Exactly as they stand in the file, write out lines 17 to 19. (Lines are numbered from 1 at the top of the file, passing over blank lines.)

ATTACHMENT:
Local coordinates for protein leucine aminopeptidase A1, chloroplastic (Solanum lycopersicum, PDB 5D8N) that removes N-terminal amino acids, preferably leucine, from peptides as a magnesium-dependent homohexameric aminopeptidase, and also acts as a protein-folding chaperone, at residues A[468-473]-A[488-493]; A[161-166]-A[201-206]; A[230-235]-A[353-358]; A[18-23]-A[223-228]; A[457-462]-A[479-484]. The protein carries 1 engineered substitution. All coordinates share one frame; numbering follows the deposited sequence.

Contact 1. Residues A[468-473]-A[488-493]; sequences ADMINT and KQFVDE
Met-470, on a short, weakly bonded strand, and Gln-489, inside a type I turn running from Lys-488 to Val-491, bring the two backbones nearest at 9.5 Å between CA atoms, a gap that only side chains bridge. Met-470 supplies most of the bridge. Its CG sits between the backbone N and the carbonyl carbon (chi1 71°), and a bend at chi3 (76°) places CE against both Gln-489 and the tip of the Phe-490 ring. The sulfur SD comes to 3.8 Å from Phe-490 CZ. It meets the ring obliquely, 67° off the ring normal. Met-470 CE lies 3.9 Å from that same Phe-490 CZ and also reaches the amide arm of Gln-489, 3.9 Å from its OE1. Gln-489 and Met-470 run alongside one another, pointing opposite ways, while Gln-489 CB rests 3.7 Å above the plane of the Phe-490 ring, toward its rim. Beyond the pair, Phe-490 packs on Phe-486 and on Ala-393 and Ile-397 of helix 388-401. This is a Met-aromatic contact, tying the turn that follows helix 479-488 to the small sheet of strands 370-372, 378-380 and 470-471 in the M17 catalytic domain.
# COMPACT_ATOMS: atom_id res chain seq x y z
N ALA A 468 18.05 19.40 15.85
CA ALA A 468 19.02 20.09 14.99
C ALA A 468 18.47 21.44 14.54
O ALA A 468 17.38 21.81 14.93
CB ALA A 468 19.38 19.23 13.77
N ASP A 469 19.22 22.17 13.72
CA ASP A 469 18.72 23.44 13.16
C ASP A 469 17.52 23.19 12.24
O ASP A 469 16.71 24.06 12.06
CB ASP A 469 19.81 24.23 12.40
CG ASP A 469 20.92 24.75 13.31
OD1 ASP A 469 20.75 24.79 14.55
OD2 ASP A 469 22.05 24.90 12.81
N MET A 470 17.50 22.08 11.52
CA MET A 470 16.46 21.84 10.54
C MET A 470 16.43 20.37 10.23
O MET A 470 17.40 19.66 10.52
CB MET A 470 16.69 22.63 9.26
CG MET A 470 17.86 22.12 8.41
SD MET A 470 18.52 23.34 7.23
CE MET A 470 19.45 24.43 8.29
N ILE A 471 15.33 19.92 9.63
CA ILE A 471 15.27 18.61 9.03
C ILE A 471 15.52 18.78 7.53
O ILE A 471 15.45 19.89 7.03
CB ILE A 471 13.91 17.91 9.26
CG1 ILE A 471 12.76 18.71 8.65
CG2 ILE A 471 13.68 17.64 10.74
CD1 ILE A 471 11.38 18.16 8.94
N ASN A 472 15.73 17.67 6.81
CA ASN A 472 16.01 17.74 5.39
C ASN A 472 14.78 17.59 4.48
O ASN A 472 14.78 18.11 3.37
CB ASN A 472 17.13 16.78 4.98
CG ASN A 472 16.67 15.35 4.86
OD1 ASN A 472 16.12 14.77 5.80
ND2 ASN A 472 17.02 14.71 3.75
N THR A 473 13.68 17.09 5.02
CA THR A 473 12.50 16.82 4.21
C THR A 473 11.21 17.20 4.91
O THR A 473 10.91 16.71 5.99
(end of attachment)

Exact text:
OD2 ASP A 469 22.05 24.90 12.81
N MET A 470 17.50 22.08 11.52
CA MET A 470 16.46 21.84 10.54